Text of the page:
During the weekend protests, website Hong Kong Free Press showed footage of one arrest that appeared to include officers in plain clothes pinning a demonstrator to the ground. The young man, who said his name was Chow Ka-lok and asked for a lawyer, was shown with a bleeding head wound and said he had a broken tooth.

Police defended their tactics and tried to fend off criticism over widely shared videos from Sunday night's clashes, including graphic images of Chow's arrest and of a female protester who was shot in the eye.

Deputy Commissioner Tang Ping-keung acknowledged that police use decoy officers in some operations but would not go into details.

"Our decoy officers do not take part in any unlawful activities," Tang insisted.

Police also have reported injuries, including eye irritation from laser pointers, burns from fire bombs and bruises and cuts from flying debris.

Protesters hurled bricks at officers and ignored warnings to leave before tear gas was used in the Sham Shui Po area, police said, calling a march there an "unauthorized assembly."

Tear gas also was used in central Hong Kong's Tsim Sha Tsui area on the Kowloon side of Victoria Harbour, and in Wan Chai on Hong Kong Island. At one point, protesters blocked a plaza to keep police out.

A train station in Kwai Fong filled with smoke after police fired tear gas inside. It was not clear how many protesters were in the station at the time, but it has been rare for officers to fire tear gas indoors.

Earlier, a large group of protesters marched down Hennessey Road, a main shopping drag in the Causeway Bay area, as a rally was held in nearby Victoria Park. Many wore face masks to shield their identities, and a few had helmets. Others just carried backpacks over the black T-shirts that have become their uniform.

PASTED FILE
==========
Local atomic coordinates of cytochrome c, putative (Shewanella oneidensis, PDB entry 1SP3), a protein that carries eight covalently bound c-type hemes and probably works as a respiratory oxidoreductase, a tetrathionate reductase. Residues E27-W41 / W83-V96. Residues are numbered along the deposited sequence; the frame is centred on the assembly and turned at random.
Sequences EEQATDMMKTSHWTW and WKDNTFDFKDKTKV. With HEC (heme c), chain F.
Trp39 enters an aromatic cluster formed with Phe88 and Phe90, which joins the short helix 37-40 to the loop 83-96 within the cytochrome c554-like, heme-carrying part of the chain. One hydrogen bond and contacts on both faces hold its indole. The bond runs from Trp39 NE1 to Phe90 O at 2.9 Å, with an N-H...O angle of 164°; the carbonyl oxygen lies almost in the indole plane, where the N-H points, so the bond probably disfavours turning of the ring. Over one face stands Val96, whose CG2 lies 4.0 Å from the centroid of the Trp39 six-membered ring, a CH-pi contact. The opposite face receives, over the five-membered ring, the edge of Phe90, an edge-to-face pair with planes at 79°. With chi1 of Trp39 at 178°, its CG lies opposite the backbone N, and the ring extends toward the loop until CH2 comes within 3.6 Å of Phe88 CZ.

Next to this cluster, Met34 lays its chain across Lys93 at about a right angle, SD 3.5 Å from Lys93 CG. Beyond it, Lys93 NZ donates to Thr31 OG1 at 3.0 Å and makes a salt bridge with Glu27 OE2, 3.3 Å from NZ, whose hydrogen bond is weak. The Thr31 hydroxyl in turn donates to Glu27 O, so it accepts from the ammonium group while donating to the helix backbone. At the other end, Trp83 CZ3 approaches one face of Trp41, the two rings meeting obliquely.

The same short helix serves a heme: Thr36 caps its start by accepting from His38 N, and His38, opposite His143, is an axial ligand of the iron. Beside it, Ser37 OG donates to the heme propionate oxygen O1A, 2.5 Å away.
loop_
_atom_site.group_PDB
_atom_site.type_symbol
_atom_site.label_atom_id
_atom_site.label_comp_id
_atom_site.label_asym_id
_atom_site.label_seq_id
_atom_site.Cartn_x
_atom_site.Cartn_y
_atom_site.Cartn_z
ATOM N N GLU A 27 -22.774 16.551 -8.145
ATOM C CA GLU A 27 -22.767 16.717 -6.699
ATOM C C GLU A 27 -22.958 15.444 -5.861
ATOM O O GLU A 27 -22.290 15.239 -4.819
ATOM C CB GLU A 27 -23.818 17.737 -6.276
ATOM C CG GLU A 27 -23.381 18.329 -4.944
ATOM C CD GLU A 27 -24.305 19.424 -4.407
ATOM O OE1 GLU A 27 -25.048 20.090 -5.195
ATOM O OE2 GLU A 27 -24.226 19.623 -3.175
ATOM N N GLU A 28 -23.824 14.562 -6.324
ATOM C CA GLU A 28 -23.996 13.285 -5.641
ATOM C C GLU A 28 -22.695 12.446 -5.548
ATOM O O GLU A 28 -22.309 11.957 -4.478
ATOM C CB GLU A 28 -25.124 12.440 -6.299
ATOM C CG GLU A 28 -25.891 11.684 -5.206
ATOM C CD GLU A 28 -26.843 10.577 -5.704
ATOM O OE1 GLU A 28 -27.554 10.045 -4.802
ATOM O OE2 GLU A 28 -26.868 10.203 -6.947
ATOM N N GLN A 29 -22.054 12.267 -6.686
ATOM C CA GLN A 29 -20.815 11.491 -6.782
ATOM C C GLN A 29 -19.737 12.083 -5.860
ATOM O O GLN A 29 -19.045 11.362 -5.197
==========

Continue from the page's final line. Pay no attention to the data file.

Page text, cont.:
The protest movement's demands include the resignation of the Chinese territory's leader, Carrie Lam, democratic elections for her successor, the release of those arrested in earlier protests and an investigation into police use of force.

A former British colony, Hong Kong was returned to China in 1997 under the principle of "one country, two systems," which promises the city certain democratic rights not afforded to people on the mainland. But in recent years, some have accused Beijing of steadily eroding their freedoms.

Banners at the rally in Victoria Park read "Give Hong Kong back to us" and "Withdraw the evil law," the latter a reference to an extradition bill that was the original spark for the protests. A large crowd sat under umbrellas, which are both a protest symbol in Hong Kong and protection from the summer heat.

At the airport, a flight attendant protesting on his day off, who gave only his surname, Lau, to avoid repercussions from his employer, said heavy-handed police tactics had alienated some people.

"The police have told a lot of lies to Hong Kong people. We cannot believe them anymore. We have to come here to protest," Lau said. China has reportedly threatened to bar air crews taking part in protests.

Another protester, who identified herself only as Bea, said she took the day off from work to express her outrage because "I feel that I have to do something. ... It's just too sad to see what has happened. The police action has gone totally nonsensical."

In an interview in Berlin, Chinese dissident artist Ai Weiwei said China's leadership can now only resort to force, since it has failed in its quest to win hearts and minds in Hong Kong.

Ai, who has lived in Berlin since 2015, said U.S. President Donald Trump's characterization of the protests as "riots" and as an issue between Hong Kong and China seems to have only encouraged the authorities.

The U.S. "should be supporting freedom, and democracy, and freedom of speech — for a major power to give that kind of signal to another, authoritarian society is very improper and it will cost more life and more blood," he said.

"Hong Kong people will not be the loser, because they're on the right side of history," he said.


Associated Press writers Katie Tam and Raf Wober and journalist Royston Chan in Hong Kong, and Associated Press writers David Rising and Dorothee Thiesing in Berlin contributed.